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  1. #1
    Astonishing Member K7P5V's Avatar
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    For my money, it was Punisher, but in curious what your impression is.

    Personally, I've always thought that "anti-hero" equals "villain." I don't believe in the concept of good guy does bad guy stuff. But I acknowledge it is a thing, so who was first?
    IIRC, someone mentioned Prince Namor: The Sub-Mariner being one of the earliest examples...

    Last edited by Conn Seanery; 09-26-2020 at 12:56 PM.

  2. #2
    Better than YOU! Alan2099's Avatar
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    I think for the concept of an "anti-hero" to exist it first has to have something to be anti- against.

    Because of that, I wouldn't list any character created before the comics code as an anti-hero.

  3. #3

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    Namor is who I'd pick, as well.

    My opinion: it kind of depends on what you consider an "anti-hero". I see two types: "heroes" that aren't hesitant to kill their opponents; and then the misunderstood "heroes" who often opposes the "regular" heroes...yet still end up fighting traditional villains, too. Namor fits this second mold, as well as the Hulk.

    You could argue that some Golden Age heroes, like the Crimson Avenger or The Shadow were anti-heroes. In that they would use sometimes lethal methods against their foes. Some of the original Batman stories follow in this mold, as Batman wasn't too concerned if a bad guy died (I think there's an early story where Batman lets a bad guy fall off a helicopter, and the story ends two panels later).

    When the "Superhero formula" became more prevalent as the 40's progressed-- specifically the "code against killing"--- the lethal methods began to disappear. I think this was part of the transitioning from pulp heroes to what became "comic book heroes" and the switch in audiences. By the 50's, the comic book hero formula had been established and had broken off from "pulp heroes".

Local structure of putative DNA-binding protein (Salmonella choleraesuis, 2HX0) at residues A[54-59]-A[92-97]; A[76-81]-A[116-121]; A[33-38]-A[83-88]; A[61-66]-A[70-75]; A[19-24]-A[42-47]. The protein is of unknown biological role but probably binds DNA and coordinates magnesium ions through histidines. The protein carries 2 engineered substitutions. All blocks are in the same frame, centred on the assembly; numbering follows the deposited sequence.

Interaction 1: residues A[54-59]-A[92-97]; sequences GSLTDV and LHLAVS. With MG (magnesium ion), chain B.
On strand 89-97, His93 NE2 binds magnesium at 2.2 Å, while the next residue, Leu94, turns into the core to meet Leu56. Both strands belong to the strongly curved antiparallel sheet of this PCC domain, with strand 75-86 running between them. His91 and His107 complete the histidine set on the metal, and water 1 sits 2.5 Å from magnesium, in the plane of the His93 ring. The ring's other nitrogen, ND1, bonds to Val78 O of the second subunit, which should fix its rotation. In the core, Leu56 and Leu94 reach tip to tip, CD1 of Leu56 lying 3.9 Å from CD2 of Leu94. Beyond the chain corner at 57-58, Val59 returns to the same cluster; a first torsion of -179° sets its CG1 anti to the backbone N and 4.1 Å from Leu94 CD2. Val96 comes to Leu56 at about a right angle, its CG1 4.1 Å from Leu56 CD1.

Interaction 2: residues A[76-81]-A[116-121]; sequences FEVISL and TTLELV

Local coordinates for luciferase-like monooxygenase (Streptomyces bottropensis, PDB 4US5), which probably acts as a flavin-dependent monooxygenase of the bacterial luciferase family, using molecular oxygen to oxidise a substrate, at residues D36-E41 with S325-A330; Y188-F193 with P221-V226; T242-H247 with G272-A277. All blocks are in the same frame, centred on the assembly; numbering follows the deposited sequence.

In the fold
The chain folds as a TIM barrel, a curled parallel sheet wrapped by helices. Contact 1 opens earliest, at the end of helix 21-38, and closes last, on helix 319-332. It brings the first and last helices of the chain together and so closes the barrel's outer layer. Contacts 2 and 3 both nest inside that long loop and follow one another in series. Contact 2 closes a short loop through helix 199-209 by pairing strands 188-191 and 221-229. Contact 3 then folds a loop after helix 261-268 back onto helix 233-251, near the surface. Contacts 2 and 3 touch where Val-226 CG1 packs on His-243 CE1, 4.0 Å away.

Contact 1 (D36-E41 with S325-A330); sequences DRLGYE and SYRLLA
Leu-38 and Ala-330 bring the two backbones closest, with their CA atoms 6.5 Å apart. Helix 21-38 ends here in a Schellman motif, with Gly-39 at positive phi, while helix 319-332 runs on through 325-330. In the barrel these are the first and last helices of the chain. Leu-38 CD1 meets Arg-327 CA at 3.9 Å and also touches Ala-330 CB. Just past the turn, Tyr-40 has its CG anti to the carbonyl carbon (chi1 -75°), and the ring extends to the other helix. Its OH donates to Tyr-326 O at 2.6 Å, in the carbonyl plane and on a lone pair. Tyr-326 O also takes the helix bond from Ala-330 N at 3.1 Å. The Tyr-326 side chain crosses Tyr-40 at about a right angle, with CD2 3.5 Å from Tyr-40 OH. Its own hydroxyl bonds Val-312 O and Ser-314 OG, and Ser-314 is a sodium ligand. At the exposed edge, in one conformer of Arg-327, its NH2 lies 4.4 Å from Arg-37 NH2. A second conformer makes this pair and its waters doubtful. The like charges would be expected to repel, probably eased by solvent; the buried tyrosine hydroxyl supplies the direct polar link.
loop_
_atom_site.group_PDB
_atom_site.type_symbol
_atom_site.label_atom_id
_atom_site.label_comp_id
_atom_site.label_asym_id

4. #4

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    Quote Originally Posted by Alan2099 View Post
    I think for the concept of an "anti-hero" to exist it first has to have something to be anti- against.

    Because of that, I wouldn't list any character created before the comics code as an anti-hero.
    There is a lot to this, I think. It is something of a post-modern idea, but essentially the term was invented to describe protagonists that did not fit into the mold of the melodramatic traditional heroes of the Victorian Age.

    However, any hero of myth did not fit into the mold of modern heroes. Heracles, Achilles, Cuchulain, Siegfried -- all of these characters were selfish, murderous and cruel. Elizabethan plays had heroes with equally criminal character traits. In the Golden Age of comics, the pulp magazines had characters like Conan, Philip Marlowe, The Continental Detective. John Carter of Mars. For every Buck Rogers or Lone Ranger, there were ten characters more like Mike Hammer. In the history of literature, there are more "anti-heroes" than regular old heroes.

    Still, as far as characters intentionally meant to be portrayed against the puritanical moral codes of their day, the French Arsene Lupin would be one of the earliest. This would later inspire the criminal protagonists of Fantomas and the German Dr. Mabuse.

  5. #5
    Incredible Member The no face guy's Avatar
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    I guess if were talking comics The Shadow.

  6. #6
    Astonishing Member phantom1592's Avatar
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    Quote Originally Posted by Alan2099 View Post
    I think for the concept of an "anti-hero" to exist it first has to have something to be anti- against.

    Because of that, I wouldn't list any character created before the comics code as an anti-hero.

    Meh... there were heroes before the comics code. Anything from Robin hood to King Arthur were considered 'Heroes'. The code of chivalry, love it or hate it, was a very 'heroic' code to live by.

    Anti-heroes are by definition. A protagonist or notable figure who is conspicuously lacking in heroic qualities.

    There's never really been a 'lack' of those types of characters. Whether it's Shadow or Batman or even Sam Spade or the like... There's always been that 'I do bad things for the best reasons' archtype.

  7. #7
    Incredible Member OopsIdiditagain's Avatar
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    Main character of the Count of Monte Cristo, Edmond Dantes. Dude was just a freed slaves on a vendetta. He did herioc actions but getting revenge was his #1 priority
    OP characters make me itch

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